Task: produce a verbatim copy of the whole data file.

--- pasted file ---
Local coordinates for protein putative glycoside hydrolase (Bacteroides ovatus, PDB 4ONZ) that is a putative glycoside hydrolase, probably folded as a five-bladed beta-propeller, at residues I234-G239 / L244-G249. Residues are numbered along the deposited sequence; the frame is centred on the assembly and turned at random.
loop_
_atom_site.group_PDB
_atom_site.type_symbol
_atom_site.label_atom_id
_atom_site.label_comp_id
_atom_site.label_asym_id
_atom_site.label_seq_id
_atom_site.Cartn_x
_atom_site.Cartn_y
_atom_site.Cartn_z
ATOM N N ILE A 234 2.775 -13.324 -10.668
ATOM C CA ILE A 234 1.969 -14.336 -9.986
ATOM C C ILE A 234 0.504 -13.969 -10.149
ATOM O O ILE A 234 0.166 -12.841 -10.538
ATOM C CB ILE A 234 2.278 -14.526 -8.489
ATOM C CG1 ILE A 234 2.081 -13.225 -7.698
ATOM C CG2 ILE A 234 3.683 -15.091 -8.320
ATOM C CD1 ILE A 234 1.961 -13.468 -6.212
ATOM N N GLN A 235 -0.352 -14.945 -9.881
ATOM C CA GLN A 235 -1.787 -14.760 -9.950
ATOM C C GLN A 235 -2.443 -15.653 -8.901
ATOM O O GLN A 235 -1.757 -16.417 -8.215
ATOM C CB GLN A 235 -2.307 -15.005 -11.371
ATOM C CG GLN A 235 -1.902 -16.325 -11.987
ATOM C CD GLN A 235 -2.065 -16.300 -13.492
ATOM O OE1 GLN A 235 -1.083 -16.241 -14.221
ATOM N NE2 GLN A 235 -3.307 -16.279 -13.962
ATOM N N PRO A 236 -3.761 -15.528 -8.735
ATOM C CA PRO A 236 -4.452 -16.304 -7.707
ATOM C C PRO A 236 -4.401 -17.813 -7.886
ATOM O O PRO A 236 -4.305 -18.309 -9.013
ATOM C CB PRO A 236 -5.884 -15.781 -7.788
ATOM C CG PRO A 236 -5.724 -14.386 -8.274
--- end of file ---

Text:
Local coordinates for protein putative glycoside hydrolase (Bacteroides ovatus, PDB 4ONZ) that is a putative glycoside hydrolase, probably folded as a five-bladed beta-propeller, at residues I234-G239 / L244-G249. Residues are numbered along the deposited sequence; the frame is centred on the assembly and turned at random.
loop_
_atom_site.group_PDB
_atom_site.type_symbol
_atom_site.label_atom_id
_atom_site.label_comp_id
_atom_site.label_asym_id
_atom_site.label_seq_id
_atom_site.Cartn_x
_atom_site.Cartn_y
_atom_site.Cartn_z
ATOM N N ILE A 234 2.775 -13.324 -10.668
ATOM C CA ILE A 234 1.969 -14.336 -9.986
ATOM C C ILE A 234 0.504 -13.969 -10.149
ATOM O O ILE A 234 0.166 -12.841 -10.538
ATOM C CB ILE A 234 2.278 -14.526 -8.489
ATOM C CG1 ILE A 234 2.081 -13.225 -7.698
ATOM C CG2 ILE A 234 3.683 -15.091 -8.320
ATOM C CD1 ILE A 234 1.961 -13.468 -6.212
ATOM N N GLN A 235 -0.352 -14.945 -9.881
ATOM C CA GLN A 235 -1.787 -14.760 -9.950
ATOM C C GLN A 235 -2.443 -15.653 -8.901
ATOM O O GLN A 235 -1.757 -16.417 -8.215
ATOM C CB GLN A 235 -2.307 -15.005 -11.371
ATOM C CG GLN A 235 -1.902 -16.325 -11.987
ATOM C CD GLN A 235 -2.065 -16.300 -13.492
ATOM O OE1 GLN A 235 -1.083 -16.241 -14.221
ATOM N NE2 GLN A 235 -3.307 -16.279 -13.962
ATOM N N PRO A 236 -3.761 -15.528 -8.735
ATOM C CA PRO A 236 -4.452 -16.304 -7.707
ATOM C C PRO A 236 -4.401 -17.813 -7.886
ATOM O O PRO A 236 -4.305 -18.309 -9.013
ATOM C CB PRO A 236 -5.884 -15.781 -7.788
ATOM C CG PRO A 236 -5.724 -14.386 -8.274